Disney shareholders reject CEO Iger’s pay package

Walt Disney Co. shareholders turned an authoritative thumbs down in an advisory vote on the company’s rich executive pay plan, which delivered $36.3 million to Chief Executive Officer Bob Iger and is likely to reward him even more in fiscal 2018.


Investors voted 52 percent against the non-binding advisory resolution on executive compensation, with 44 percent in favor and 4 percent abstaining, the company said in a statement from its annual meeting in Houston. It’s the first time since federal regulators began encouraging such votes at companies that Disney shareholders rejected the plan. The company said it will take the vote under advisement in weighing future pay.

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IPO : DSW calls for independent supervisory board for DWS KGaA

The plans for the IPO of the asset management subsidiary of Deutsche Bank (DWS) are becoming more and more dense. The IPO is about to be launched but the legal governance structure of KGaA (Komandit) in Germany or SCA (Commandite par Actions) in France is generally not welcome by investors since usual shareholder rights and check and balances mechanisms do not apply. 
In that context, DSW, the german partner of Expert Corporate Governance Service (ECGS) expects some committments before the IPO.
"Even if the controlling body in a KGaA does not have the power, as in an AG, it would be an important signal to the capital market and a guarantee of the success of the IPO, if the majority of the board would be made of independent members," says DSW Chief Executive Marc Tüngler.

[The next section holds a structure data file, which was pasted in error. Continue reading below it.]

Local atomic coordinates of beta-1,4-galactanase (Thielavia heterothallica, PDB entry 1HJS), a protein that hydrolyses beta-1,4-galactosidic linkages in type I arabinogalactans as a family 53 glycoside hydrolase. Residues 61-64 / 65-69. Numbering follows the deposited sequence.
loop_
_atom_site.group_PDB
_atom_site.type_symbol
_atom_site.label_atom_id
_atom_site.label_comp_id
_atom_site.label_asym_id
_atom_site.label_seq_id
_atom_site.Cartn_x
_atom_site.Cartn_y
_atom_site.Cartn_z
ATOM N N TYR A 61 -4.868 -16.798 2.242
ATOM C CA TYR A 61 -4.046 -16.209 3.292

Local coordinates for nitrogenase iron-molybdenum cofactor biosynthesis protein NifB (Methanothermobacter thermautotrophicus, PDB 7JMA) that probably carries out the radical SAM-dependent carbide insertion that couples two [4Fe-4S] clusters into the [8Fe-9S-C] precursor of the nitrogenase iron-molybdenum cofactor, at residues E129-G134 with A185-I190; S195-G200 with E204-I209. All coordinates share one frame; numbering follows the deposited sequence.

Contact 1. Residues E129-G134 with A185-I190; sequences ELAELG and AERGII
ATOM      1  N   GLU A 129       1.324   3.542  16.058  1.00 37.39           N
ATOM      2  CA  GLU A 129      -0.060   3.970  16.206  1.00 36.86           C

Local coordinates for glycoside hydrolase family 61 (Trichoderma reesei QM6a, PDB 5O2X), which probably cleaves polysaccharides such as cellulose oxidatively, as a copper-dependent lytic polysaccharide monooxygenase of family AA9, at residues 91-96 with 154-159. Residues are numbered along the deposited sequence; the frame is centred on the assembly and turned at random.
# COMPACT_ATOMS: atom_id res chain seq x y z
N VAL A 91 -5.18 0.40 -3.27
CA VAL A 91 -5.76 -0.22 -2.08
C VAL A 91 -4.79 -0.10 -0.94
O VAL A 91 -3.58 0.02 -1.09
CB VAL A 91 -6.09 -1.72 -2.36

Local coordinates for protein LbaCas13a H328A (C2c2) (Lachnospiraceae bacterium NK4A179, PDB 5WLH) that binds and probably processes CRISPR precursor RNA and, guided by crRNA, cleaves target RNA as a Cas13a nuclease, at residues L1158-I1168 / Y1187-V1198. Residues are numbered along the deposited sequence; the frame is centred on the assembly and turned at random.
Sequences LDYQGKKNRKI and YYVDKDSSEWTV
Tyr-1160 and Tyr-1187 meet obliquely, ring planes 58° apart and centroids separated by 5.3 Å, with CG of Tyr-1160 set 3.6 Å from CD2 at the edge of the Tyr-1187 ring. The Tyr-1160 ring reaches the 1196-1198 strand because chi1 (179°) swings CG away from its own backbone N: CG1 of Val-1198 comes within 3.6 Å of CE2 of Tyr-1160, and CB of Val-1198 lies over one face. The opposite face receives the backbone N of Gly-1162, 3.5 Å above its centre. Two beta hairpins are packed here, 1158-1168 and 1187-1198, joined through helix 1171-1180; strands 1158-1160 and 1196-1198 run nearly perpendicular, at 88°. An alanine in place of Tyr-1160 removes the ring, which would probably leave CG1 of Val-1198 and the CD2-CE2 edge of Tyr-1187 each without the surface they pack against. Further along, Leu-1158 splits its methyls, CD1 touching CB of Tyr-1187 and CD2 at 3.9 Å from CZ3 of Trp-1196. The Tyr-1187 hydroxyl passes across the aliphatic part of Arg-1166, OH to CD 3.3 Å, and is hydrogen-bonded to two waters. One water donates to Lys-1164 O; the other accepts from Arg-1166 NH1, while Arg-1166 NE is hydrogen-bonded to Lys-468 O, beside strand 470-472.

Posted in ECGS - Europe @en, Engagement @en, News @en Tagged with: , , , , ,

Sodexo General Meeting : Phitrust submits three written questions

Phitrust has submitted three written questions for the Sodexo General Meeting of the 23rd January of 2018.

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Best wishes for 2018 from Proxinvest

* Please introduce the shareholders !

** I love the Bonus period !

In 2018 Proxinvest will help investors to control their gift budget !

Posted in Proxinvest Tagged with:

21st Proxinvest Report on General Meetings and Shareholder Activism – Proxy Season 2017

Press Release


21st Proxinvest Report on General Meetings and Shareholder Activism – Proxy Season 2017


Paris, November 29th 2017


Proxy Season 2017 represented a milestone for shareholders in France: a record number of rejected resolutions, an accelerated pace of shareholder activism, the first implementation of a binding vote on remuneration policies, and a significant level of dilution from double voting rights


  • A record number of rejected resolutions

Since its founding in 1995, Proxinvest has never witnessed such a contentious proxy season in France. The number of rejected resolutions gained 52% to reach 85 resolutions in 352 general meetings. Interestingly, resolutions were rejected in more than 10% of companies. Shareholders were mostly concerned with authorizations to issue capital, which comprised 56% of rejected resolutions. Excessive dilution and the possibility to use said authorizations as anti-takeover devices were cited as reasons for opposition. Executive compensation came in second place at 19% of rejected resolutions followed by regulated agreements with related parties at 8%.